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Monday
04  March

COLUMN: The power of ponds, and how to build one!

 
06/02/2024 @ 09:14

 

If you build it, they will come, says Montgomeryshire Wildlife Trust’s Climate Solution Officer Dan Hodgkiss, who explains there are few better things you can do for wildlife in your garden

“The wind is howling, the rain is filling up the gutters, the sky can’t be seen for clouds.

The weather might be grotty – but this time of year is actually perfect for making a pond. Get it created and filled now and you’ll be just in time for before newts and other amphibians get into full swing with their spawning (though sightings as early as December are increasingly common due to our warming climate).

To get started, you’ll first need to consider where to position your pond. Ponds need light, so it’s no good siting it under a tree or in a dark corner of a garden. If that sunny site is also damp, all the better.

Next, you’ll need to think about what kind of liner you’d like to use. You can get pre-moulded liners, which simply go straight into the ground, or create a pond yourself by digging a hole and lining it.

Where wildlife is concerned, the key thing to bear in mind is pond gradient. The Victorians were very fond of their steep sides, and their rectangular cubes still drown hapless rodents to this day.

Shallow sides with a graded incline will allow an easy way out for any non-pond-life that needs to escape onto dry land, such as hedgehogs, as well as giving easy access in and out for amphibians. If in any doubt, adding a ramp will do the job nicely too.

Your pond should be about 75cm at its deepest, with a shallow shelf of around 30 cm depth. These shallow areas are great for tadpoles and other wildlife, offering warm grazing areas for algae.

If using a flexible plastic liner, you’ll first need to prepare the ground by providing a smooth surface free of jagged edges (particularly glass, stones, nails or screws) which might otherwise puncture the liner. You can do this by covering the surface with fine sand or old strips of carpet.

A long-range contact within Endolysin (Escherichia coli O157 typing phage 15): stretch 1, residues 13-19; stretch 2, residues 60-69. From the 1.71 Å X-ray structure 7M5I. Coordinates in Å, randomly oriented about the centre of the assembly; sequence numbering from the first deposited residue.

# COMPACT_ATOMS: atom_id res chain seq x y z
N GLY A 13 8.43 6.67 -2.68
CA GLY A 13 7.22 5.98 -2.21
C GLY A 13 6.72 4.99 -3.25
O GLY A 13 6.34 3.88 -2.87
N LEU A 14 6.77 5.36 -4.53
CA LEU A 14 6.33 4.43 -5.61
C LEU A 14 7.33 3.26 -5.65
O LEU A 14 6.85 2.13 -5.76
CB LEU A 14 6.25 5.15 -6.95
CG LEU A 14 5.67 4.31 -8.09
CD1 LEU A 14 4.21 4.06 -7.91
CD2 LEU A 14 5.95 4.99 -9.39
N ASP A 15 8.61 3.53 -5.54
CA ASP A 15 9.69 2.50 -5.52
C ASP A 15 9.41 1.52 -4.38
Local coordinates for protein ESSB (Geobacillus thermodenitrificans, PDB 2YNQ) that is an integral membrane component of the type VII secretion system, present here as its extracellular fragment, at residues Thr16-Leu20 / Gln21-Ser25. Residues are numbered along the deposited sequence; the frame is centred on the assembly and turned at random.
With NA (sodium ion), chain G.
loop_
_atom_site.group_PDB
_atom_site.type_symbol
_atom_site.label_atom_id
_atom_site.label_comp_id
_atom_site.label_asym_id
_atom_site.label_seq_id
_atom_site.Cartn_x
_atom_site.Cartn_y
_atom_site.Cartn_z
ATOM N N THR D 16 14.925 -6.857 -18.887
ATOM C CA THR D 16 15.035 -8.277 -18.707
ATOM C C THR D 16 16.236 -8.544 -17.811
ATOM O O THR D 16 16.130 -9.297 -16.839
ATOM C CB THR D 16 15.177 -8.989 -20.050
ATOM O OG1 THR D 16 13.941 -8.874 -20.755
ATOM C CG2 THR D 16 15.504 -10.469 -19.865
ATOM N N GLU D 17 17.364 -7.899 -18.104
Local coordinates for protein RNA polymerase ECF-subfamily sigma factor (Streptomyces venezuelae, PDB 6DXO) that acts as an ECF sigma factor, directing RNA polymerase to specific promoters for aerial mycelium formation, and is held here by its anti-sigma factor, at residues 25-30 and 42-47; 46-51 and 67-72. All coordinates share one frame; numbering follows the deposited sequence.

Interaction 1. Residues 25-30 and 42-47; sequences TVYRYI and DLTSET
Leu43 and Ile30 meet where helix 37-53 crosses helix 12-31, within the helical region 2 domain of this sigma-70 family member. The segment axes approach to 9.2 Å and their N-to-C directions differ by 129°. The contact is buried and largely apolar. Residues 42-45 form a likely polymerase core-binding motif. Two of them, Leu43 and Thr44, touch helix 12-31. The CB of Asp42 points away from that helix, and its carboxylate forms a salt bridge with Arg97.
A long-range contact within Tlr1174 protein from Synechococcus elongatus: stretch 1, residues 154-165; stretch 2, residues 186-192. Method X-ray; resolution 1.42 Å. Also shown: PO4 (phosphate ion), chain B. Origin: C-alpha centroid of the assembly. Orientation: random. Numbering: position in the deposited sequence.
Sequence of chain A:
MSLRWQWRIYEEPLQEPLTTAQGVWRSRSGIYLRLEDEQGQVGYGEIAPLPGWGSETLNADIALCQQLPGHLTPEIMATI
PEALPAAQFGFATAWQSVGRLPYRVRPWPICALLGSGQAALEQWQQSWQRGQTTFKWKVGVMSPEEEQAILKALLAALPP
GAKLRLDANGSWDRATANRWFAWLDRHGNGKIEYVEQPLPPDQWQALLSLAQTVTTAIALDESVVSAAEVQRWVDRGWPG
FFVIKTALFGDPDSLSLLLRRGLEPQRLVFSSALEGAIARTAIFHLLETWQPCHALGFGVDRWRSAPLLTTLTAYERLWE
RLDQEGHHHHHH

Once you’re happy that the liner is sitting pretty and free of bubbles, you can fill your pond. The weight of the water will further help form its shape.

Most pond-liners degrade if exposed directly to sunlight, so be sure to weigh down the edges with stones and plants, which will also keep the liner from slipping. If planting up a pond from scratch, there are a range of native plants which support wildlife and look fantastic doing it!

Yellow Flag Iris, White Water Lily and Yellow Water Lily are beautiful, pollinator-friendly species that prefer deeper water for their roots. Whichever you choose, try to source plants carefully as there’s a danger of introducing non-native invasive species.

Floating species such as Frogbit and various pondweeds can also help fill those spaces, remembering the golden ratio for encouraging wildlife is a third vegetation to two thirds open water!

If the space you live in is especially wet, you might consider having your pond liner extend beyond the pond, creating an overspill area for times of high rainfall. These can be ‘wet meadows’ or ‘bog gardens’, which provide a space for plants that love soggy soil, including Soft Rush, Ragged Robin or Water Forget-me-not. Acid soil is ideal for Sphagnum Moss – a hero bog species if ever there was one.

Be sure to include adjacent dense vegetation or refugia (old bricks, rotten logs) so amphibians can safely reach your pond without fear of exposure to predators.

Raised ponds are increasingly popular, usually because they are harder for small children to access. However, these present a challenge to frogs, toads and other terrestrial wildlife, which means you’ll only get insects, no tadpoles (which as any child will tell you, are usually the highlight of a pond!).

Simple adaptations might include a wire mesh frame, pinned with heavy stones/lockable hinge in a school setting (with gaps large enough for wildlife to move through safely) or fencing off a small area for your pond.

Then it’s time to fill it! Rainwater is your best bet, due to its low nutrient content compared to tap water, which can lead to algal blooms. Tap water also contains chemicals which can be harmful to wildlife, such as chlorine, so it’s best to let the sky fill it up if you can.

However you do it, creating a pond is one of the greatest ways to add value in your garden for wildlife. Ponds across the UK have declined rapidly in the last few years, and any watery habitat will be much appreciated by wild creatures, from garden birds to toads, those you already have to the new species you’ll soon attract.

For more tips on pond creation, visit: www.montwt.co.uk/actions/how-build-pond

PICTURES:

Garden Pond: Shallow areas, with rocks, enable insects, mammals and amphibians to get in and out of your pond without getting trapped. Photo: © Tom Marshall

Common Frog: Garden ponds provide ideal, and increasingly vital, breeding grounds for frogs, and children will be delighted to watch frogspawn turn into hopping, croaking wonders. Photo: Mark Hamblin/2020VISION